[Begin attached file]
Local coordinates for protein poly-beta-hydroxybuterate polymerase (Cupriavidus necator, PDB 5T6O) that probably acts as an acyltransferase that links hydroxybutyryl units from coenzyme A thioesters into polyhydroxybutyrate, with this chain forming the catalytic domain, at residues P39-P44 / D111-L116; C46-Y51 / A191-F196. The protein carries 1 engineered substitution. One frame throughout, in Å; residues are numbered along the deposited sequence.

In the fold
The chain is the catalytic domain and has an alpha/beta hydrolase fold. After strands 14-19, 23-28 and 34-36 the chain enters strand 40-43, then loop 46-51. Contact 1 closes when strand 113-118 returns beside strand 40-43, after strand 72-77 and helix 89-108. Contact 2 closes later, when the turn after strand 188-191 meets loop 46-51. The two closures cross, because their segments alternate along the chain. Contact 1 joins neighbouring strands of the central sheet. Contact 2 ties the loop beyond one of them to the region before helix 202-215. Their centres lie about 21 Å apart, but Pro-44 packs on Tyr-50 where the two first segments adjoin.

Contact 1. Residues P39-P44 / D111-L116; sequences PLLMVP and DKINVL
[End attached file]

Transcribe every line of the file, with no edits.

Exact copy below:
Local coordinates for protein poly-beta-hydroxybuterate polymerase (Cupriavidus necator, PDB 5T6O) that probably acts as an acyltransferase that links hydroxybutyryl units from coenzyme A thioesters into polyhydroxybutyrate, with this chain forming the catalytic domain, at residues P39-P44 / D111-L116; C46-Y51 / A191-F196. The protein carries 1 engineered substitution. One frame throughout, in Å; residues are numbered along the deposited sequence.

In the fold
The chain is the catalytic domain and has an alpha/beta hydrolase fold. After strands 14-19, 23-28 and 34-36 the chain enters strand 40-43, then loop 46-51. Contact 1 closes when strand 113-118 returns beside strand 40-43, after strand 72-77 and helix 89-108. Contact 2 closes later, when the turn after strand 188-191 meets loop 46-51. The two closures cross, because their segments alternate along the chain. Contact 1 joins neighbouring strands of the central sheet. Contact 2 ties the loop beyond one of them to the region before helix 202-215. Their centres lie about 21 Å apart, but Pro-44 packs on Tyr-50 where the two first segments adjoin.

Contact 1. Residues P39-P44 / D111-L116; sequences PLLMVP and DKINVL